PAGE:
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Staff taking days off to look after sick children

Discussion in 'Headteachers' started by katycustard, Jun 8, 2011.

  1. katycustard

    katycustard Occasional commenter

    Another question for you experienced Headteachers. Do you pay staff who take time off to look after sick children? I don't have many staff with young children but someone was off today to look after her son and I don't know what the position is on paying her. She has had 3 days off with her children this year, not many I know, but I don't know what the protocol is.
    I am both new to Headship and new to the authority and just not sure what the correct thing to do is.
  2. Middlemarch

    Middlemarch Star commenter

    You missed the unnecessary apostrophe, however!
  3. Actually, I didn't miss it but just didn't want to point out another error!
  4. markuss

    markuss Occasional commenter

    An apostrophe is necessary - but not there!
    It's "three days' paid leave if you want to get it right.
  5. nomad

    nomad Star commenter

    Oh Bollux!
    Old Nomad trudges off into the Rhub al Khali to die of shame.
  6. mrkeys

    mrkeys Occasional commenter

    Surely you meant:
    'However did you miss the unnecessary apostrophe.'
    I was taught to avoid ending a sentence witha preposition. Particularly short senences, however I did go to a school with slateboards and chalk!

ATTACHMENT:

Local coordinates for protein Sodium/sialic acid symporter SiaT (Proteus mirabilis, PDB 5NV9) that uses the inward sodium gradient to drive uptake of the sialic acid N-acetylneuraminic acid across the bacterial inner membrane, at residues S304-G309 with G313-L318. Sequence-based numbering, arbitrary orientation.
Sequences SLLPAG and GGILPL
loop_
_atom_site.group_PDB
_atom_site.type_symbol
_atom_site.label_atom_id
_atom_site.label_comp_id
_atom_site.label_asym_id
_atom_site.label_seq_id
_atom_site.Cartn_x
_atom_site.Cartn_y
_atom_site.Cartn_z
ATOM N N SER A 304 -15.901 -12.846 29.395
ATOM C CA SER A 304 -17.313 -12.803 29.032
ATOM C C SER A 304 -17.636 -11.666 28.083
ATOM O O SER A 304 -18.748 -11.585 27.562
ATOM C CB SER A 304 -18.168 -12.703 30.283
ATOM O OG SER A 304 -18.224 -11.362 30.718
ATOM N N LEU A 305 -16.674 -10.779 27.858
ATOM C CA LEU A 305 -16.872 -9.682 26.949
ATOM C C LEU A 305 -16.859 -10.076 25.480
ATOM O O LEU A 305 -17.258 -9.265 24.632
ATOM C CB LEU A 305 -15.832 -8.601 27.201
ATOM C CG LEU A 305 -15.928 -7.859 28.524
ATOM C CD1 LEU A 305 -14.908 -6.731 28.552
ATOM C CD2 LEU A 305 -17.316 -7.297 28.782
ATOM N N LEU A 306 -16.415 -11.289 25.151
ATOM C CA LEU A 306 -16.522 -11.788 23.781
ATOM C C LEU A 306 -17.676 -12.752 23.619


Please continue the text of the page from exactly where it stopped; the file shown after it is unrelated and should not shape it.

7. mickeyforpresident

    mickeyforpresident New commenter

    My policy allows for 10 days in a rolling 12 month period for staff to be off for family emergencies (with pay) and we class caring for sick chn as part of this.
  8. dusty67

    dusty67 New commenter

    I completely agree. I've a member of staff who has had two emergencies in past two weeks, one concerning her grown up daughter and one concerning her elderly mother. Both had been "blue lighted" to hospital when she got a call. On both occasions I've stepped in to cover her. On both occasions she's apologised profusely after the event, even though I told her not to and she's been very keen to return the school's commitment to her.

    Another member of staff was going through a particularly stressful time with a young adult offspring which meant her having time off and myself keeping it very confidential as to why she was off. After it was all over her exact words to me were "I can never repay you and the the school for the support". I don't want "repaying" but there's one thing for certain, you can't buy loyalty like that.

    Sometimes, it does initially cause me a bit of irritation when staff are off, but I know, because of the culture that's been developed in our school, that them taking time of to look after dependants is the very last option they've choosen and they are probaly feeling terrible. The last thing they need is me making them feel worse.
  9. katycustard

    katycustard Occasional commenter

    Thanks for your advice. She had two days off this week with sick child, and we covered internally. However, on Friday I would have had to get a supply teacher in and the teacher got grandparents to look after sick child so she could come in.
    I fully understand about family emergencies etc. and have let staff have time off for Christmas concerts etc. I just don't have a policy yet and wondered what others did. When I was a class teacher in a different authority you had one day off on pay and the rest unpaid. I did wonder why this teacher's husband wasn't able to be off for one of the days.
    I agreed to this teacher having two days off before half term to go on a family holiday. She is part time so worked a different day for me and owes me a day which will be paid back when she attends Inset at the end of term. Give and take is not a problem for me, but I need to have a policy!